Employees that aren't coachable struggle to get through tough times, and those who are receptive to instruction improve quickly. As Derek Lauber from Lightbox Leadership puts it, "Hiring for coachability can help you find those individuals with the traits necessary to becoming long-term valuable members of your organization."
Example Question: What would you do if you found yourself struggling to meet your objectives after 90 days?
You can substitute in the word "honesty" here. I love asking questions that allow the candidates the chance to prove they're not completely honest. A transparent workplace is important in maintaining a positive culture, and you don't want to let any bad seeds take root. Jessica Miller-Merrell of Glassdoor advises, "When one person is not aligned with the organization, it is significantly more likely that everyone below them will be out of line as well."
Example Question: Why shouldn't I hire you? (Please don't tell me because sometimes you care too much)
People that really want something for themselves work harder than people who just want to live a life of leisure so I look for people who are hungry. These are the people you want in your organization, pure and simple.
Example Question: Why is this position the direction you want to go with your career?
4) Organizational Skills
The modern workplace is a massive game of dealing with distractions-- organization creates efficiency and that means better productivity. In "Organizational Skills in the Workplace," Rick Suttle advises, "Planning is a needed workplace skill, and it is particularly important as person advances into more supervisory or managerial roles."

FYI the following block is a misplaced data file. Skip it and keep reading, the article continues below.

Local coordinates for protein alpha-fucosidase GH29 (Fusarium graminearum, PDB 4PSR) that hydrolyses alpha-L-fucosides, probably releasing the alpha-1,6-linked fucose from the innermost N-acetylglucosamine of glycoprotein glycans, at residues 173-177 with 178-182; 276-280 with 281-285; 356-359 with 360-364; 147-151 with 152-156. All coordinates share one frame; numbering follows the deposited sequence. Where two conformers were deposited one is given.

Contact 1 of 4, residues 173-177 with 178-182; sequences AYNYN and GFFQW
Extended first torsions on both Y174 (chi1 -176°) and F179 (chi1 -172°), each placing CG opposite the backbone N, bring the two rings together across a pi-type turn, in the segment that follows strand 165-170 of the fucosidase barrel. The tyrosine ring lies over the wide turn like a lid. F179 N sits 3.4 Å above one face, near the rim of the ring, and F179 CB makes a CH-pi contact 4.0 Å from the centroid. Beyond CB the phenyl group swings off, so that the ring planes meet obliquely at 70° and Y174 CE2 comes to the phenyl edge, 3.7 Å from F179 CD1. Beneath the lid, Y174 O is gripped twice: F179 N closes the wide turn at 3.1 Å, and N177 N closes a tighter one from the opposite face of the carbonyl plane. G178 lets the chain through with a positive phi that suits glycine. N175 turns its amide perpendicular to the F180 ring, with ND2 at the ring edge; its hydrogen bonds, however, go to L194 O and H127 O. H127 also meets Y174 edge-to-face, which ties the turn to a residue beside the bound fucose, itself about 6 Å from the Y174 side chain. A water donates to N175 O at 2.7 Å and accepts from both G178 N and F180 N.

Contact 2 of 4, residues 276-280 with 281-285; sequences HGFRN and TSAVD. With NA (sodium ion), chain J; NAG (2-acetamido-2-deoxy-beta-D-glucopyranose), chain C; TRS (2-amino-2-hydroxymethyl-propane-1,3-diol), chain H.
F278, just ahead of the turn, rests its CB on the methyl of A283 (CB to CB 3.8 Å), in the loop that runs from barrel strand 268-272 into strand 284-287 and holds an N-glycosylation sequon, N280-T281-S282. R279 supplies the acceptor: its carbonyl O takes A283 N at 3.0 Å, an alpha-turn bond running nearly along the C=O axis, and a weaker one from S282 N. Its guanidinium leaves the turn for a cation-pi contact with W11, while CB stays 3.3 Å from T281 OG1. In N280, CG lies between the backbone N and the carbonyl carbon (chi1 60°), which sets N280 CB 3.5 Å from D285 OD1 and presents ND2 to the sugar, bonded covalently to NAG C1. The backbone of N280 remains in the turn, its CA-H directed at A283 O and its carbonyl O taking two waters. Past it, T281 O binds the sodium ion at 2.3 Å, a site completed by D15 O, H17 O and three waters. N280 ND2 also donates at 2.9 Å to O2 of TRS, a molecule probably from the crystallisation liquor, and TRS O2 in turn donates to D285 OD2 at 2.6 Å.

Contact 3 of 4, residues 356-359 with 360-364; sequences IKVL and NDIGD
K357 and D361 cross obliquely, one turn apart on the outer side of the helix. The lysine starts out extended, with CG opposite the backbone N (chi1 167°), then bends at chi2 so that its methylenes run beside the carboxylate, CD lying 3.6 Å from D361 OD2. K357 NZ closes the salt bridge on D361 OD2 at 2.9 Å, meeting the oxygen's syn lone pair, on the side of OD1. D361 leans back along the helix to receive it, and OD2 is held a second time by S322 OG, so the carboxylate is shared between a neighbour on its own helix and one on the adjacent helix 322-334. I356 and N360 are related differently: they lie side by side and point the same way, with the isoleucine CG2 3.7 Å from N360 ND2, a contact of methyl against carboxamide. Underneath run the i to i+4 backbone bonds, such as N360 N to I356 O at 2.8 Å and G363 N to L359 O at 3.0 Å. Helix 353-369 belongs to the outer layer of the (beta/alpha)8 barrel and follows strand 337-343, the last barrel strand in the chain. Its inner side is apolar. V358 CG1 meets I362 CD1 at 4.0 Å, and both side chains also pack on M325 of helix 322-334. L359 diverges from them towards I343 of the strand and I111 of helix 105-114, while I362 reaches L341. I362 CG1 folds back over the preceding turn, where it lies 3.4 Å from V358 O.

Example Question: How do you plan your day/week, and what tools have you used to do so?
The best players on any team have humility -- ego and selfishness can cause cancerous behavior that can destroy what you've built. As John Baldoni put it in HBR, "Humility is more than an important characteristic for leaders, but for employees as well. It is this trait which allows leaders and employees to work well individually and as a team. A humble employee is aware of his own limitations and is willing to accept –- and give –- help as needed."
Example Question: Those are some impressive results. To what do you owe that success?
Additional Questions & Comments
You'll also want to spend a couple minutes on some resume specific questions. You should prepare a few direct questions about their resume you can mix in with the others. Here are a few questions I like to ask to see if I can get someone to complain, make excuses, or show inconsistencies for the character traits I'm targeting at this time.
How was your relationship with your boss at this job?
Which of these positions do you feel held your career back?
These can be clear indicators of disqualifiers for your role, so don't shy away from them.
With Practice Comes Perfection
After you’ve used this 30-minute phone interview script with a few candidates you’ll perfect the process and refine your style. Once perfected, cutting your initial interview time in half with these concepts will save time and money while improving results during this step in the hiring process.
Start by spending a little more time setting up your own script, and you’ll be sure to benefit once you’ve applied these tactics.